Imagine that back in 1999 you were a Hollywood studio executive and a movie producer brought you the following pitch:
A bumbling, incurious child of privilege wastes his youth on Oedipal rebellion. After stumbling through a series of failed business ventures and an undistinguished stint as governor of a state in which the governor has no power, he finds himself on the brink of the presidency. He is intercepted there by a bitter old veteran of Washington infighting, a man eager to repay old slights by radically remaking the federal government. Under the guise of helping the bumbler find a vice president, the veteran installs himself in that role.
A message from The Wilderness Society:
The Senate is voting on a bill this week that would allow drilling in the Arctic Refuge. Help stop it!
Upon taking office, the bumbler and his shadowy consigliere immediately begin dismantling environmental protections and reversing campaign promises to regulate pollution. Consigliere develops a new energy policy by convening secret meetings with representatives of the nation’s dirtiest industries, while refusing to release any information about who participated or what was said. The federal bureaucracy, newly stocked with industry lobbyists, drives through measures that allowed increased toxics in drinking water, massive mine waste dumps in streams and rivers, and an explosion of energy exploration and drilling on public lands. Environmental enforcement drops off sharply; government scientists and scientific reports are censored.
Would you make that movie? Probably not. It’s over the top. Lacks depth. The characters are two-dimensional. No real-world politician is so uniformly hostile to environmental protection and social justice, so committed to partisanship over science, so single-mindedly dedicated to looting the public trust for the benefit of large corporations.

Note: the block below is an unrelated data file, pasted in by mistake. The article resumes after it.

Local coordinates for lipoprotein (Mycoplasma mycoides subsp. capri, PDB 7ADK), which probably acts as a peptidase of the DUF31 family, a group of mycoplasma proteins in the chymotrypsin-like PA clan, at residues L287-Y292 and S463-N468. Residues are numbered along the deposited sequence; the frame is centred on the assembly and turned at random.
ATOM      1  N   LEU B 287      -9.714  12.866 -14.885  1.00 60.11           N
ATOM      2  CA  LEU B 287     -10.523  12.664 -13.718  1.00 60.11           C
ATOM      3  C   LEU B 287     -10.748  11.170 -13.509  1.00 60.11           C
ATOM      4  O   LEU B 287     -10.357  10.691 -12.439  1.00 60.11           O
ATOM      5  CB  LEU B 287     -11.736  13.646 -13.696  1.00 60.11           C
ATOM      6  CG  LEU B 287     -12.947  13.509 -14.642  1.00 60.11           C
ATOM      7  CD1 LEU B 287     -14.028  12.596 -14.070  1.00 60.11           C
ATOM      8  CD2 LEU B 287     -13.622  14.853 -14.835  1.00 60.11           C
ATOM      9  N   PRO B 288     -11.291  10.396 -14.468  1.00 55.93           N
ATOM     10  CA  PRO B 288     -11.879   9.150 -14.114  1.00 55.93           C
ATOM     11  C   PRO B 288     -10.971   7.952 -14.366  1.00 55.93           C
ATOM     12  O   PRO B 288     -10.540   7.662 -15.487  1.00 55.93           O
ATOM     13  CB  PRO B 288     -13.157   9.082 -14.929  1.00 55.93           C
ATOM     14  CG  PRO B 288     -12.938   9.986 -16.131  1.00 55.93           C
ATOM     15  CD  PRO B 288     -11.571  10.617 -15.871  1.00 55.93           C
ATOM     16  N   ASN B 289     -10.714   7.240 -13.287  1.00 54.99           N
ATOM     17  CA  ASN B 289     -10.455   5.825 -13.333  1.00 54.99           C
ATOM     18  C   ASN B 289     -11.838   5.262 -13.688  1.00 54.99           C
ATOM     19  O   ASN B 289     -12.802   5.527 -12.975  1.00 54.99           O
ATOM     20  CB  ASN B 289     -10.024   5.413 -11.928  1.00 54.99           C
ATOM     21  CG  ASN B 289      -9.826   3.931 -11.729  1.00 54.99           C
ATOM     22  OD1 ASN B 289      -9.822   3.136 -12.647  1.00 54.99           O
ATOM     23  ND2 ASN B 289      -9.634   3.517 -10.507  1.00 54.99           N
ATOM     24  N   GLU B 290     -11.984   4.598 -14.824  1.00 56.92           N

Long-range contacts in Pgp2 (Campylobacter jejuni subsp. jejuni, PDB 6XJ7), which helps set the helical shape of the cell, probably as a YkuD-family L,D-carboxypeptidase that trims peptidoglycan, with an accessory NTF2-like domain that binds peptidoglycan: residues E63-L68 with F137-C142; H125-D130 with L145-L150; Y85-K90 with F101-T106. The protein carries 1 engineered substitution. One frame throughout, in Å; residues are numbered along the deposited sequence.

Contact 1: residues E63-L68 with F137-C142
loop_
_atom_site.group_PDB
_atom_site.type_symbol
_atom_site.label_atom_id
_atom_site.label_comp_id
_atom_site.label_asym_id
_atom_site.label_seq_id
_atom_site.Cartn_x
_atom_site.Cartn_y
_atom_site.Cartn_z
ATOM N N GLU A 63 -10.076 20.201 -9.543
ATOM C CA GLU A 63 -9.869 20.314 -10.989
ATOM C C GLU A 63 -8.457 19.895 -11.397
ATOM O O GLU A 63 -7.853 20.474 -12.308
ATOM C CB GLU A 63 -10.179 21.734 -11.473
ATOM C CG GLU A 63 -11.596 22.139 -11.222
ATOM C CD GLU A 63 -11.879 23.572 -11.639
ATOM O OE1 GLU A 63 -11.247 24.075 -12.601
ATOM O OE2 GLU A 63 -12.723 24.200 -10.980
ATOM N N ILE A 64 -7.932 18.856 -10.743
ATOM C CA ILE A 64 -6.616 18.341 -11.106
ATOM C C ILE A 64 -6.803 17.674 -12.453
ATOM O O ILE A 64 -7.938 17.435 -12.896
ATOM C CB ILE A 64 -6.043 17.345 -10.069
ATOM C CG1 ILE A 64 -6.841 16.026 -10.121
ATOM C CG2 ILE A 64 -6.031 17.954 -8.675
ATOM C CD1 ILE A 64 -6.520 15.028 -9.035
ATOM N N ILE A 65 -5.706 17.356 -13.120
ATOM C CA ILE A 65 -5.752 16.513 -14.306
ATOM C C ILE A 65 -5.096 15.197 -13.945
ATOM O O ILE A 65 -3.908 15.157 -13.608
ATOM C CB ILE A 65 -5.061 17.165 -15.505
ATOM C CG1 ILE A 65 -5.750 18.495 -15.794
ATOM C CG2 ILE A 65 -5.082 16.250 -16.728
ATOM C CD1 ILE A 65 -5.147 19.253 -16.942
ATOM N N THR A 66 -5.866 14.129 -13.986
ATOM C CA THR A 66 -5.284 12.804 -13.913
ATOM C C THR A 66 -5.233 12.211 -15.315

To be fair, Oliver Stone got such a movie made, but only after the Bush years were almost over. It’s hard to see how anyone from the pre-Sept. 11 years could have envisioned how W.’s time in office would unfold.
Therein lies the unique challenge that the administration of George W. Bush posed to journalists, particularly environmental journalists. People are drawn to journalism by curiosity about the rich textures and complexities of the real world. By temperament and training they’re inclined to see every issue as multi-faceted, a clash of competing perspectives. So what do reporters do in the face of a real-world leader who for all intents and purposes might as well be Snidely McEvil, twirling his mustache and tying damsels to the railroad tracks? What do they do when there’s barely a patina of policy or ideological rationale behind the sheer will to crush political opponents and elevate political allies? When the most interesting question about any given act is whether it’s better explained by ignorance or malice?
Turns out they blow it. Mainstream journalists’ fear of two-dimensionality — perhaps more importantly, the fear of being branded as “biased” — turned out to be stronger than their will to tell the truth as it unfolds. The result has been a kind of normalizing filter around officialdom, whereby every act, no matter how mendacious or destructive to the public interest, is a reasonable, good-faith position that “environmentalists” object to (down in paragraph five).
Grist tried to tell the truth about the Bush administration as we see it. Frankly, it wasn’t always a picnic. Monochromatic hostility toward the environment, reported honestly, is, well, monochromatic, no matter how clever your headlines. Not only that, but it gets you labeled as “activist,” the worst epithet available in media circles. It’s a price worth paying — not like mainstream media outlets are reveling in their success — but let’s face it, it’s dispiriting and eventually, boring.
As we look back over the astonishingly and almost uniformly dismal Bush record on the environment, we are above all relieved and excited, if only for selfish reasons. Despite the pressing challenges facing humanity and the planet, and however events end up playing out, the next few years promise a richness and drama that we as journalists have sorely missed.
Grist grew up under Bush, and despite everything we’ve had a blast. But with this look back, we, like the country, look forward to moving on.